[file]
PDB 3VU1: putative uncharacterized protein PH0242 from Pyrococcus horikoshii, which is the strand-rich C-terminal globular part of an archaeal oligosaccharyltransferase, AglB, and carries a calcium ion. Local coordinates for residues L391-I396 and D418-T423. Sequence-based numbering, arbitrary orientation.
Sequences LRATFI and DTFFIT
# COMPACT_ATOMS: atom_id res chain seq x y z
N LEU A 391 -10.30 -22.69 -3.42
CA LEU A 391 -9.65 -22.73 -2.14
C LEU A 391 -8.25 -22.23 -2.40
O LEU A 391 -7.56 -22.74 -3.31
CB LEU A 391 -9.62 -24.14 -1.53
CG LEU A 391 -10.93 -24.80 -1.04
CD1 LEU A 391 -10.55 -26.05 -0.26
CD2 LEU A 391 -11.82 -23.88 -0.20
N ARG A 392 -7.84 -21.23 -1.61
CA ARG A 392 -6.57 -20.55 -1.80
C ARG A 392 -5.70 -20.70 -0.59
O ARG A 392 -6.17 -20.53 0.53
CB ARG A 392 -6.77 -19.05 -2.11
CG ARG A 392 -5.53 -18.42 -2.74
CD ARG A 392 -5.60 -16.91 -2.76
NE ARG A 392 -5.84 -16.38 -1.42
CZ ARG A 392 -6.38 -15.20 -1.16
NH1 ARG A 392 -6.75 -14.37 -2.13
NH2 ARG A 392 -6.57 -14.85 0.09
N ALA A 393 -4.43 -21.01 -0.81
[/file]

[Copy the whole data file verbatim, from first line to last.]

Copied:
PDB 3VU1: putative uncharacterized protein PH0242 from Pyrococcus horikoshii, which is the strand-rich C-terminal globular part of an archaeal oligosaccharyltransferase, AglB, and carries a calcium ion. Local coordinates for residues L391-I396 and D418-T423. Sequence-based numbering, arbitrary orientation.
Sequences LRATFI and DTFFIT
# COMPACT_ATOMS: atom_id res chain seq x y z
N LEU A 391 -10.30 -22.69 -3.42
CA LEU A 391 -9.65 -22.73 -2.14
C LEU A 391 -8.25 -22.23 -2.40
O LEU A 391 -7.56 -22.74 -3.31
CB LEU A 391 -9.62 -24.14 -1.53
CG LEU A 391 -10.93 -24.80 -1.04
CD1 LEU A 391 -10.55 -26.05 -0.26
CD2 LEU A 391 -11.82 -23.88 -0.20
N ARG A 392 -7.84 -21.23 -1.61
CA ARG A 392 -6.57 -20.55 -1.80
C ARG A 392 -5.70 -20.70 -0.59
O ARG A 392 -6.17 -20.53 0.53
CB ARG A 392 -6.77 -19.05 -2.11
CG ARG A 392 -5.53 -18.42 -2.74
CD ARG A 392 -5.60 -16.91 -2.76
NE ARG A 392 -5.84 -16.38 -1.42
CZ ARG A 392 -6.38 -15.20 -1.16
NH1 ARG A 392 -6.75 -14.37 -2.13
NH2 ARG A 392 -6.57 -14.85 0.09
N ALA A 393 -4.43 -21.01 -0.81